Finally, reflect on the Standards for Foreign Language Learning in the 21st Century and whether or not they reflect pragmatics at all. Recall that the Standards include:


• Communication: real life
• Culture: understanding
• Connections: with other subject areas
• Comparisons: compare and contrast
• Communities: global society
Do pragmatics fit with any of these?


Instructor's Final Comments


I hope this module has piqued your interest in pragmatics, a field that is rapidly expanding in the linguistics area, especially with regard to its applications to second language learning and teaching. Pragmatics information is vital to successful communication. It is fairly easy to see how pragmatics is quite relevant for our purposes in language teaching, and it is hoped that the recent research on pragmatics in different languages will greatly inform our future teaching practices. Thank you for your interest in pragmatics! May the (illocutionary) force be with you!

 

 

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Assessment

Lesson 1

Lesson 2:

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Lesson 4:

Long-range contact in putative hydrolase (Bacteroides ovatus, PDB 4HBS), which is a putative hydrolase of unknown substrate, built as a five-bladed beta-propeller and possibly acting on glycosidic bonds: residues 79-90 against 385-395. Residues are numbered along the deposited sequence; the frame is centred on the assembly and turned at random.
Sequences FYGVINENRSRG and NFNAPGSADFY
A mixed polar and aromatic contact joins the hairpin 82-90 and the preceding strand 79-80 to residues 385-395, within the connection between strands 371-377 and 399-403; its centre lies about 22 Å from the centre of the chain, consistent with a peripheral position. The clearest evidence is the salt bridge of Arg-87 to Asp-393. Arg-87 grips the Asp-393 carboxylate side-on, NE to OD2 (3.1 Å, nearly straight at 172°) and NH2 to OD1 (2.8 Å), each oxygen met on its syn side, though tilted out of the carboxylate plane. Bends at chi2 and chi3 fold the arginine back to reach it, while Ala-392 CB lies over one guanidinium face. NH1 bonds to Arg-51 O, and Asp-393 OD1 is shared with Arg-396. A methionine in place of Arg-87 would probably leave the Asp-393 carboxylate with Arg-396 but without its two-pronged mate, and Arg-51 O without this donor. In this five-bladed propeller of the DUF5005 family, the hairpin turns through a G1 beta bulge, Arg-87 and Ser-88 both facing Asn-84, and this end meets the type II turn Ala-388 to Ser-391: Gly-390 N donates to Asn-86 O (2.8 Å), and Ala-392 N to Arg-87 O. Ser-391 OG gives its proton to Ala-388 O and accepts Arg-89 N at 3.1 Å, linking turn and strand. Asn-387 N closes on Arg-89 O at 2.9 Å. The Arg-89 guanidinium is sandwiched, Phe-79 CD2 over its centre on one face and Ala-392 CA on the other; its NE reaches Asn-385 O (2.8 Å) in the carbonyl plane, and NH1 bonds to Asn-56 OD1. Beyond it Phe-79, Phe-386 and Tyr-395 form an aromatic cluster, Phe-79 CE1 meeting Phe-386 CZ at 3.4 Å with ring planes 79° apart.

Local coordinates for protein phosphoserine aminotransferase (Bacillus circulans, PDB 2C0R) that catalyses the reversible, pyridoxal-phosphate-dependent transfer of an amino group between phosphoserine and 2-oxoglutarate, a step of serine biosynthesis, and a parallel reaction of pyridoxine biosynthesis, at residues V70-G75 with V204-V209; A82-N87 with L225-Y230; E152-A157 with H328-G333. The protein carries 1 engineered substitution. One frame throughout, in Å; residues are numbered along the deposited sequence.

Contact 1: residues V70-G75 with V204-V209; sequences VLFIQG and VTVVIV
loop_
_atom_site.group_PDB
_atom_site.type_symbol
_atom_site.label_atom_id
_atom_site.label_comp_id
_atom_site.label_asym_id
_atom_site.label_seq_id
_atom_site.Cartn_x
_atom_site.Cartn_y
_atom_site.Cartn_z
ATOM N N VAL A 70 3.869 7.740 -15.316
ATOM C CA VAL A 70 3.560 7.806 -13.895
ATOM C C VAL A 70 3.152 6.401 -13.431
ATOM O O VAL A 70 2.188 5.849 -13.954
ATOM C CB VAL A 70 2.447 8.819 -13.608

Overview

Exercise

 

 

Classroom Management

Lesson 1:

Lesson 2:

Lesson 3:

Lesson 4:

Exercise

 

Culture

Lesson 1:

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Lesson 3:

Lesson 4:

Exercise

 

Grammar

 

Lesson 1:

Lesson 2:

Lesson 3:

Lesson 4:

Exercise

 

The Language Teacher

 

Lesson 1 to 4

 

The Language Learner

 

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Lesson 3:

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Exercise

 

Listening

Lesson 1:

Lesson 2:

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Exercise

 

Pragmatics

Lesson 1:

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Exercise

 

Reading

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Lesson 4:

Exercise

 

Speaking

Intro:

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Lesson 4:

Lesson 5

Lesson 6

Exercise

 

Technology

Lesson 1:

Lesson 2:

Lesson 3:

Lesson 4:

Exercise

 

Vocabulary

Lesson 1:

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Writing

Intro

Overview of L2

Designing L2

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Foreign Language Teaching Methods. Carl Blyth, Editor. 2010. Texas Language Technology Center, University of Texas at Austin